All of the groups with the exception of the patients with insula damage reported a heightened motivation to play following near-misses in the slot machine game, and also fell prey to the gambler’s fallacy in the roulette game.

Indians in Oman demand online voting in general elections

By A Staff Reporter — MUSCAT  — As the Republic of India is all set for yet another round of elections to choose its central cabinet followed by the state-wise elections, the expatriate Indians in the Sultanate of Oman are demanding to let them cast online votes to elect their favourite leaders. The number of Indians in Oman is about 700,000 out of which at least 95 per cent is eligible to vote in the general elections. Prominent Indians in Oman say if a ballot is run without taking this majority’s concerns, it wouldn’t be an perfect ballot. “Remittances from the gulf and elsewhere is a crucial contributor to the Indian economy and the sentiment of millions of people living abroad needs to be reflected in the general elections.

“It would have been more justifiable if we also can cast our ballots in the coming elections”, Manpreet Singh of Indian Social Club Salalah told the Observer, adding that casting online votes in the next month’s elections would be near to impossible but it can be done in at least in the coming elections. “There are more than 635,000 eligible voters in the Sultanate of Oman who are willing cast their ballots for their political affiliations. A general election that neglects this majority in Oman and an equal and more number of expatriates in the GCC and elsewhere will not reflect the people’s true feelings in the results”, P M Jabir, an active social worker in Muscat said. He blamed it on the nonchalance of some quarters who deems expatriate population least important and if the matter is taken up seriously there wouldn’t be any hassle in getting the voting rights for the Indians in this diaspora, he added.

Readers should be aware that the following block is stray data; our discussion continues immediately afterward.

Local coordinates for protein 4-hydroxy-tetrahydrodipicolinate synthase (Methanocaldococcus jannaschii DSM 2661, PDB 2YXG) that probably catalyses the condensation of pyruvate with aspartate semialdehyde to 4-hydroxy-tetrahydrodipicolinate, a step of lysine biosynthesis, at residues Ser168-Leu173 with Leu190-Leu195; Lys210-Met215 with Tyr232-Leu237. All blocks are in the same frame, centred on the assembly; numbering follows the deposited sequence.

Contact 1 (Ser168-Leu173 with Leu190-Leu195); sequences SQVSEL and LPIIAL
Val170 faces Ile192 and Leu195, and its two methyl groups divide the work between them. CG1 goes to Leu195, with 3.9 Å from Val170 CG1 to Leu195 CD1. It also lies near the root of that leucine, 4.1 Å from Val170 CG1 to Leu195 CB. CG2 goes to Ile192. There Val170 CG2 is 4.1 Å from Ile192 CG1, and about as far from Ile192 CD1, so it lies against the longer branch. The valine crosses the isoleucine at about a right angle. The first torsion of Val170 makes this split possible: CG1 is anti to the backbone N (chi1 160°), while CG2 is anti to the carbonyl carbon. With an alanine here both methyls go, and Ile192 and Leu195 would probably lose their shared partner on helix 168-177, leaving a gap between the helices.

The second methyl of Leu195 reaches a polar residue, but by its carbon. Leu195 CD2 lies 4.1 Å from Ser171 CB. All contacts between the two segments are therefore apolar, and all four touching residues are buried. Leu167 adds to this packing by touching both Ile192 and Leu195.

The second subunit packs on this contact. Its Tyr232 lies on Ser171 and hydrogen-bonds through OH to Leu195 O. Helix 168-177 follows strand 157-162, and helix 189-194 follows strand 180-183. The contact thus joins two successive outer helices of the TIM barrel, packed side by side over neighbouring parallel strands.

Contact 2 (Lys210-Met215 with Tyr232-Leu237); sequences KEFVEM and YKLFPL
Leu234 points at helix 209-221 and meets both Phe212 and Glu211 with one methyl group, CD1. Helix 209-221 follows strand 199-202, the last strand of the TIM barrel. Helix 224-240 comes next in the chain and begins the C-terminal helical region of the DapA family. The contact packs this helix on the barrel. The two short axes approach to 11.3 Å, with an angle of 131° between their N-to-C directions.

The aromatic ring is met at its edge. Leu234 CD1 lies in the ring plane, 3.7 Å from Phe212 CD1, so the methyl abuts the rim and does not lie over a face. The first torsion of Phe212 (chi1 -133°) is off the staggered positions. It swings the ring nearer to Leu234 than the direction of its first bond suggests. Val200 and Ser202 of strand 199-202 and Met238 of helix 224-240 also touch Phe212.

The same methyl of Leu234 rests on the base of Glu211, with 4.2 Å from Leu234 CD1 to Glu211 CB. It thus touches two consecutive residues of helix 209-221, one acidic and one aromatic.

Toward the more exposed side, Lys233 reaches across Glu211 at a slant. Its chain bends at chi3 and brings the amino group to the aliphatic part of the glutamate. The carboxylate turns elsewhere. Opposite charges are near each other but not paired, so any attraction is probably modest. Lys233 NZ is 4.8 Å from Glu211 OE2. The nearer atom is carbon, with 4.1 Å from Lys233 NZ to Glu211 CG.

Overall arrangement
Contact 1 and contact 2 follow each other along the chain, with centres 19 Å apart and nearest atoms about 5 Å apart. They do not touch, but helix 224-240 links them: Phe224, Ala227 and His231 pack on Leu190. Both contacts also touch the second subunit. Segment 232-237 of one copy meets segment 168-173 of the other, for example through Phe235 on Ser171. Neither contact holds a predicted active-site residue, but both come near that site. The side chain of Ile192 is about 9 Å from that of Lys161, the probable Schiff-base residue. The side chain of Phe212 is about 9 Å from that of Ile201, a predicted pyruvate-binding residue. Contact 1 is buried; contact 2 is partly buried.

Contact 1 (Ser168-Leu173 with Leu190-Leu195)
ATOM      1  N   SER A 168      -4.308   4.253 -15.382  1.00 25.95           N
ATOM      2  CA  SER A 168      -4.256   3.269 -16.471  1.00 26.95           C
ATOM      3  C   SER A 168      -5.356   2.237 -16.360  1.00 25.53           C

“We have been demanding this postal ballots since time immemorial and nothing has come out yet. We are in the forefront of global information technology and we are exporting our expert IT hands across the world as is witnessed by the multinational IT firms and other companies in the world. I think we will not have any issue with the voting modus operandi as IT has grown by leaps and bounds and casting a ballot is just as easy as that”. “I have been living in the Sultanate of Oman for the last 40 years and believe me, I have never ever cast my ballot in any of the past elections because I was never present in India during elections”, C V Chothani, Convener, Gujarati Samaj Muscat which functions under the Indian Social Club. “If our feelings are not expressed in these general elections, how can it be a majority choice?”, asks Chothani.

As to the discipline and maintaining the decorum of elections, Jabir added that in a country like the Sultanate of Oman, people are more law-abiding and friendly and there wouldn’t be any issue in collecting the ballots of this many people. “We are living in a country that is known across the seas for its discipline and proper maintenance of law and order. We are equally law-abiding just as our Omani brothers are and there wouldn’t be any issue in collecting the ballots of all the Indians in one days provided efficient systems are maintained”. Meanwhile, the Indian Embassy in Muscat has informed that the Indians residing in Oman, along with other countries, can register online with the Election Registry to be able to cast their ballot in India. This is mainly aimed at those who will be in India for their vacation during the elections to be held next month.